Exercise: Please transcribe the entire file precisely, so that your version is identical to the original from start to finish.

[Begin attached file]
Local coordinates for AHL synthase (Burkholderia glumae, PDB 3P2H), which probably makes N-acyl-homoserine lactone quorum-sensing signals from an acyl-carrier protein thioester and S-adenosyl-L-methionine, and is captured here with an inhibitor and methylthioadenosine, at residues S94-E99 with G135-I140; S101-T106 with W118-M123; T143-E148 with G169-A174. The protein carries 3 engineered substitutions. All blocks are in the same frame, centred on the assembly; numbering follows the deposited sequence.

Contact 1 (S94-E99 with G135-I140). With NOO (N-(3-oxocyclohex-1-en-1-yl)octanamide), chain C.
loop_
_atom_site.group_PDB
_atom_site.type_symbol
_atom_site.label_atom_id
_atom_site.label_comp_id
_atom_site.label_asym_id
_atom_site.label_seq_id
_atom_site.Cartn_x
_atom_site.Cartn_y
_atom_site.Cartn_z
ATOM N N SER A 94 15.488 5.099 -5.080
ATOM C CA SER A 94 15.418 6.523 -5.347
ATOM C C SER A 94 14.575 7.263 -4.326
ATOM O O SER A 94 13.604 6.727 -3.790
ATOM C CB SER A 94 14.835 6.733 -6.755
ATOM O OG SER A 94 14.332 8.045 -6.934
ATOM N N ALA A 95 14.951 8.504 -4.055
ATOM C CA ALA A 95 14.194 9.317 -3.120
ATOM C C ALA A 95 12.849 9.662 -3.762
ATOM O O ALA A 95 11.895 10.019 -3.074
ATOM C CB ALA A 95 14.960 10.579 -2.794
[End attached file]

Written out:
Local coordinates for AHL synthase (Burkholderia glumae, PDB 3P2H), which probably makes N-acyl-homoserine lactone quorum-sensing signals from an acyl-carrier protein thioester and S-adenosyl-L-methionine, and is captured here with an inhibitor and methylthioadenosine, at residues S94-E99 with G135-I140; S101-T106 with W118-M123; T143-E148 with G169-A174. The protein carries 3 engineered substitutions. All blocks are in the same frame, centred on the assembly; numbering follows the deposited sequence.

Contact 1 (S94-E99 with G135-I140). With NOO (N-(3-oxocyclohex-1-en-1-yl)octanamide), chain C.
loop_
_atom_site.group_PDB
_atom_site.type_symbol
_atom_site.label_atom_id
_atom_site.label_comp_id
_atom_site.label_asym_id
_atom_site.label_seq_id
_atom_site.Cartn_x
_atom_site.Cartn_y
_atom_site.Cartn_z
ATOM N N SER A 94 15.488 5.099 -5.080
ATOM C CA SER A 94 15.418 6.523 -5.347
ATOM C C SER A 94 14.575 7.263 -4.326
ATOM O O SER A 94 13.604 6.727 -3.790
ATOM C CB SER A 94 14.835 6.733 -6.755
ATOM O OG SER A 94 14.332 8.045 -6.934
ATOM N N ALA A 95 14.951 8.504 -4.055
ATOM C CA ALA A 95 14.194 9.317 -3.120
ATOM C C ALA A 95 12.849 9.662 -3.762
ATOM O O ALA A 95 11.895 10.019 -3.074
ATOM C CB ALA A 95 14.960 10.579 -2.794